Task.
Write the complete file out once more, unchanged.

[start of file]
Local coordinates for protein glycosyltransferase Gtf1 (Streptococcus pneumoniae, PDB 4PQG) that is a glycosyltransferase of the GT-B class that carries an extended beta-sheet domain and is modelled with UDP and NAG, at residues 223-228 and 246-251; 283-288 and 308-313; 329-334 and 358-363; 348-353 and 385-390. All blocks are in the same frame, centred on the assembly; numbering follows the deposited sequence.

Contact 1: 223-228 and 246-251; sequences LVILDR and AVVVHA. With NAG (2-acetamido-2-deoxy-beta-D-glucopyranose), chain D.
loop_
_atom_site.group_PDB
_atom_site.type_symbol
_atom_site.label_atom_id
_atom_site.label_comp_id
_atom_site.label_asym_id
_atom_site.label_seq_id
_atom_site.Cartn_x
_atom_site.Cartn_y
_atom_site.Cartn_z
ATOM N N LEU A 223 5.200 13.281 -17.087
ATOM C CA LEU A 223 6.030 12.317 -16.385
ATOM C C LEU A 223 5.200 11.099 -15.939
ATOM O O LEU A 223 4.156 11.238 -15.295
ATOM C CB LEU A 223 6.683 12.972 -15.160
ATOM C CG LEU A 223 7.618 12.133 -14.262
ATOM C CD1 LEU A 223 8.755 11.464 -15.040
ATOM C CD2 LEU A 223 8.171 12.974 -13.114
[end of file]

Local coordinates for protein glycosyltransferase Gtf1 (Streptococcus pneumoniae, PDB 4PQG) that is a glycosyltransferase of the GT-B class that carries an extended beta-sheet domain and is modelled with UDP and NAG, at residues 223-228 and 246-251; 283-288 and 308-313; 329-334 and 358-363; 348-353 and 385-390. All blocks are in the same frame, centred on the assembly; numbering follows the deposited sequence.

Contact 1: 223-228 and 246-251; sequences LVILDR and AVVVHA. With NAG (2-acetamido-2-deoxy-beta-D-glucopyranose), chain D.
loop_
_atom_site.group_PDB
_atom_site.type_symbol
_atom_site.label_atom_id
_atom_site.label_comp_id
_atom_site.label_asym_id
_atom_site.label_seq_id
_atom_site.Cartn_x
_atom_site.Cartn_y
_atom_site.Cartn_z
ATOM N N LEU A 223 5.200 13.281 -17.087
ATOM C CA LEU A 223 6.030 12.317 -16.385
ATOM C C LEU A 223 5.200 11.099 -15.939
ATOM O O LEU A 223 4.156 11.238 -15.295
ATOM C CB LEU A 223 6.683 12.972 -15.160
ATOM C CG LEU A 223 7.618 12.133 -14.262
ATOM C CD1 LEU A 223 8.755 11.464 -15.040
ATOM C CD2 LEU A 223 8.171 12.974 -13.114